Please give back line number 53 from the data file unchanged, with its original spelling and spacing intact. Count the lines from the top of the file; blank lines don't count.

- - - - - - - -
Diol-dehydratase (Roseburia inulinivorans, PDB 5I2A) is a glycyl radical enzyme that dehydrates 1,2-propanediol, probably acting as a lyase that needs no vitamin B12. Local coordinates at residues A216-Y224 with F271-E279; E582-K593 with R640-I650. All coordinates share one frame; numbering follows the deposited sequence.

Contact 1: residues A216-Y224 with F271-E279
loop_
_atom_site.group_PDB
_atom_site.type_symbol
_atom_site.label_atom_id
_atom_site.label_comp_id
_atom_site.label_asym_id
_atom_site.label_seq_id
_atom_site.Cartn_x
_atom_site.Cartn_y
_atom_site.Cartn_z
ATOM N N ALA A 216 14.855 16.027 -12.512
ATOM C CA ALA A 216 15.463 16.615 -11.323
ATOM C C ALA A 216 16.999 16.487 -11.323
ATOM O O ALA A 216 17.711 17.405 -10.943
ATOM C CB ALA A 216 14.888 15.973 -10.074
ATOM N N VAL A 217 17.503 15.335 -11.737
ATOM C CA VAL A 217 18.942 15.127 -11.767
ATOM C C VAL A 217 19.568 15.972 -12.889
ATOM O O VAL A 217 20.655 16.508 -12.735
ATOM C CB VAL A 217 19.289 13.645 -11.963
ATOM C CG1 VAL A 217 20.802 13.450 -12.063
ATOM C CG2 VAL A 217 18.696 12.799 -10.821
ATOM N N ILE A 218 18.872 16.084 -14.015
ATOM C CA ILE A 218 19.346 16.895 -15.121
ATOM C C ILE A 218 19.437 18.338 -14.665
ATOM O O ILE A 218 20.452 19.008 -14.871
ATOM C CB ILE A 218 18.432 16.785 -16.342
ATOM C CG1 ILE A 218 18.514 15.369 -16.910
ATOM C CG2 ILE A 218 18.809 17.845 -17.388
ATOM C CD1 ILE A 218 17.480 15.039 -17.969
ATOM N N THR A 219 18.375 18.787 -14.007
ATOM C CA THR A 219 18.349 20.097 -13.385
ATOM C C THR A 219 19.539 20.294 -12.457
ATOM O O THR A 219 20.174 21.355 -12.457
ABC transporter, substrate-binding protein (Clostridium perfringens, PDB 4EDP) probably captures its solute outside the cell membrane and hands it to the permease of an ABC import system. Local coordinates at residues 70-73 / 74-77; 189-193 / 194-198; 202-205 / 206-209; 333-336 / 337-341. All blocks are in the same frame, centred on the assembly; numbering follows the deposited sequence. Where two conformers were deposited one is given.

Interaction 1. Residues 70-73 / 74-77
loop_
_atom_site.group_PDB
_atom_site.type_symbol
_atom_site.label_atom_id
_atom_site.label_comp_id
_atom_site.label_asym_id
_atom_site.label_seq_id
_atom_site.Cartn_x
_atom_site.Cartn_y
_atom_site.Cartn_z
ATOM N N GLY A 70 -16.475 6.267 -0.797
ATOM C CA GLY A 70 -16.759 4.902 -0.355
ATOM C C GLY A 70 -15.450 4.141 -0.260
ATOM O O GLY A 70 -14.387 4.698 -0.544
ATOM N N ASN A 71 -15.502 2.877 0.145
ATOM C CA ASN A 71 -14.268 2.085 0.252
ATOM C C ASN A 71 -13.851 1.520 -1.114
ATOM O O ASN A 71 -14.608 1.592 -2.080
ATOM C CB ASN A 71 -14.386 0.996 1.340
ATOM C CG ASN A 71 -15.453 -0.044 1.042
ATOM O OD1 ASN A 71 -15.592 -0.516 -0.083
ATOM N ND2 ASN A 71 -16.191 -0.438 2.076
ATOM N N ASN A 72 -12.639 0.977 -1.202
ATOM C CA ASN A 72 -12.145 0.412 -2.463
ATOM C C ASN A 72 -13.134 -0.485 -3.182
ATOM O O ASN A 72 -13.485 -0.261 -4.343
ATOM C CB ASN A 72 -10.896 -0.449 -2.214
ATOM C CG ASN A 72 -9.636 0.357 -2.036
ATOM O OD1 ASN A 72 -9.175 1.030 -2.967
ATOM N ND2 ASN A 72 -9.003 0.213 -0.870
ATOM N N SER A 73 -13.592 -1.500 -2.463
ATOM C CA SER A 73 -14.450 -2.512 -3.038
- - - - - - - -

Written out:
ATOM N N ASN A 71 -15.502 2.877 0.145